Whether you’re running a start-up and focusing on how to attract the best talent through offering a stock plan, or you’re on the employee side of things, the following are some of the core elements of an employee stock option plan to be aware of.
The Basics of An Employee Stock Option Plan
An employee stock option is one type of equity compensation. The equity compensation is granted by a company to its employees and executives. With an employee stock option, rather than granting shares of stocks directly, the company gives directive options instead.
These options come as call options.
Then, the employee has the right to buy their employer’s stock at a specified price for a certain period of time.
The specifics of an employee stock option will be determined in an agreement that the employee and employer sign.
A call option is a financial contract giving the option buyer or holder the right to buy a stock, bond, commodity, or asset at a particular price within a certain time period. They aren’t obligated to buy it, however.
If you’re the call buyer or holder, you profit when there’s an increase in the underlying asset.
By contrast, a put option gives you as a holder the right to sell your underlying asset at a specific price before or on expiration.
Unlike exchange-traded options, an ESO is usually issued by the company and can’t be sold.
In the example of an ESO, as far as the call option, when the stock price goes above the option exercise price, then you can exercise your call options. You then get the company stock at a discount, and you can sell it immediately in the open market and take a profit, or you can hold it over time.
There’s also an ESPP, which stands for employee stock purchase plan. An ESPP lets you use your after-tax earnings to purchase stock in the company you work for, typically at a discounted price. ESPPs are common in publicly held companies.
Along with ESOs and ESPPs, there are restricted stock grants, which give employees the chance to acquire or receive shares after certain criteria are met, like working at the company for a certain number of years.
There’s another type of equity compensation called Stock Appreciation Rights or SARs which provide the right to increase the value of a certain number of shares, and that increase in value is payable as company stock or cash.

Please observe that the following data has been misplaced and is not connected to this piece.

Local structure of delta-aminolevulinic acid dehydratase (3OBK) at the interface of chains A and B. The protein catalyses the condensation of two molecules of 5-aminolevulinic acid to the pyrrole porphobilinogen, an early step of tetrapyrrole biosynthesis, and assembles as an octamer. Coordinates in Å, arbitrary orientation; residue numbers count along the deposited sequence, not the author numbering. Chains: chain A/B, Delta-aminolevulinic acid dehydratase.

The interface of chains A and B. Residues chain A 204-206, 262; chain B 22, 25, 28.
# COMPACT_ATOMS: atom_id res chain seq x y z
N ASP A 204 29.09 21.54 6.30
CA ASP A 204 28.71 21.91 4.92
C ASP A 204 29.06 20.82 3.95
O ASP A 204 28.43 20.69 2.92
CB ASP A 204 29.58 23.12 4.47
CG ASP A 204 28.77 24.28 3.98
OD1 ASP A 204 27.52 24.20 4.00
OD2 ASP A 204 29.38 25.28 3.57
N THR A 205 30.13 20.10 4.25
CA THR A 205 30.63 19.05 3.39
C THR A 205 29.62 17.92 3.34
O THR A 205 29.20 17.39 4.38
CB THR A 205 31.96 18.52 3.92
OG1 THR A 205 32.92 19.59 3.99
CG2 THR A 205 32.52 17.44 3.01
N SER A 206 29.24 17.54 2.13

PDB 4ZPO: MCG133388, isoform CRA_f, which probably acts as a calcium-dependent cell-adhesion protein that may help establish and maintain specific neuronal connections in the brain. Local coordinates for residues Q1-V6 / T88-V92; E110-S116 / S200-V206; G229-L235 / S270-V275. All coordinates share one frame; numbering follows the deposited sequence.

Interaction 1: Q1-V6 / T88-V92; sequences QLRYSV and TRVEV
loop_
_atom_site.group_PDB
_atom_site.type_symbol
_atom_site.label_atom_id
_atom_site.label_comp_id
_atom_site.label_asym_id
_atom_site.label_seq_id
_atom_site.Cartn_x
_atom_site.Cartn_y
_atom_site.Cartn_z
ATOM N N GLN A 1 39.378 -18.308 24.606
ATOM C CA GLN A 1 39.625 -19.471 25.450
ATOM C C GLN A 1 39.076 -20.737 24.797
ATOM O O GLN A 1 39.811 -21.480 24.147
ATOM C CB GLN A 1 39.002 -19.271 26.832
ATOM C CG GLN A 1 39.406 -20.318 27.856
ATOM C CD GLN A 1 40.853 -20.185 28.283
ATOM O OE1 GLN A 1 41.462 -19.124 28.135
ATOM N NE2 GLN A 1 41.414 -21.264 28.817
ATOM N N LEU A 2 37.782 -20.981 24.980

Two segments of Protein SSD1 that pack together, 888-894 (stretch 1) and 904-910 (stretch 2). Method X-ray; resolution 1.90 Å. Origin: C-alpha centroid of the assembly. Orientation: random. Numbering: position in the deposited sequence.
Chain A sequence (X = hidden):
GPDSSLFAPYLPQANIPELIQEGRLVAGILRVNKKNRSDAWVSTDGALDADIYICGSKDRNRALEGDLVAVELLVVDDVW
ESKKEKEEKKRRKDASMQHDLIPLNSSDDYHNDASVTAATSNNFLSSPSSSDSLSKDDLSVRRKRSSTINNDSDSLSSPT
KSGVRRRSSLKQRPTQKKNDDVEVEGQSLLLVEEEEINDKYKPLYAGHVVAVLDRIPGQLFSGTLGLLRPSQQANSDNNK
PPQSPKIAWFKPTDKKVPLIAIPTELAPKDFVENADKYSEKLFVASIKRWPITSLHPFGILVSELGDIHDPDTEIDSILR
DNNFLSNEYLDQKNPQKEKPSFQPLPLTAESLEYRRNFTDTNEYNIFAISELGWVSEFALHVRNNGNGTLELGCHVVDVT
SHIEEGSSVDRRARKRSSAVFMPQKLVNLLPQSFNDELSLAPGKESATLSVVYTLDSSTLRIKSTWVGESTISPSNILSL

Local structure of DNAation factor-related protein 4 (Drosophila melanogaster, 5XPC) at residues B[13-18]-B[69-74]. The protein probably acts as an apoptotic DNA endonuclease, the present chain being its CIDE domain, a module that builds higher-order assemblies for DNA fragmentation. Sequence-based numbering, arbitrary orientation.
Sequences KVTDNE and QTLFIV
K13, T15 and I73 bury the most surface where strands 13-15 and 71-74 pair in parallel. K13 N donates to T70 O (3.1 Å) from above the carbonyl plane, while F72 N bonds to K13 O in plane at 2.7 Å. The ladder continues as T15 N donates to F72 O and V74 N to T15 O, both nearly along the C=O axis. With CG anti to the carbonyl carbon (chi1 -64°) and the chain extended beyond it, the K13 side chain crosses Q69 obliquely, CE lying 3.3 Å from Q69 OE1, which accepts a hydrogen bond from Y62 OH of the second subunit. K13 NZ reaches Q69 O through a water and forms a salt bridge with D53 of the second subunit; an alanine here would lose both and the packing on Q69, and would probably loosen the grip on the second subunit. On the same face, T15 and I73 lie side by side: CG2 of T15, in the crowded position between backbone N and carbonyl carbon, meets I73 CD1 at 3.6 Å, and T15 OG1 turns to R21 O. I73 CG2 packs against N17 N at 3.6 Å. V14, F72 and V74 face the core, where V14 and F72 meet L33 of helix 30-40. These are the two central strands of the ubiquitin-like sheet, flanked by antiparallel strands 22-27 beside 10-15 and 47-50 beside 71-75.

How Does an ESPP Work?
Back to ESPPs specifically—how do they work?
This is an employer benefit that some publicly traded companies offer. Most of these programs allow employees to enroll during an offering period, which is usually 12 months. When an employee participates, they can choose to have part of their pay, up to 15%, set aside by the company.
Then, every six months, the company will use those funds to buy shares of the company stock at a price below market value.
Your employer stock is bought with money you’ve already paid taxes on. Then, your taxes are due only when you sell the ESPP.
Should You Participate?
If you use an ESPP correctly, it can be a good investment. You’re buying the stock at a discount, which is already good from the perspective of accumulating wealth. Of course, it’s also an investment that comes with risks.
As is the case with any other stock, the value of your ESPP shares can go down or can go away.
Some of the advantages of ESPPs include the discount, of course. Then, many plans will have what’s called a look-back provision that will let them use the lower company share price of the purchase date or offering date. ESPPs from employers’ perspective can serve as a motivator to employees to help the company succeed financially because they benefit from it.
ESPPs are simple for companies to administer and maintain overall, and you can sell the stock before you retire if you’re an employee, so your portfolio isn’t too heavily weighted.
Should You Participate?
If you’re debating whether or not to participate in an available ESPP, you should ideally look at how it will fit into your larger financial plan. You shouldn’t depend on it entirely since it is risky, just as you would otherwise be unlikely to put all of your money into a single stock outside of your employer.
It’s a good idea to talk to a financial professional before you decide to participate in an ESPP.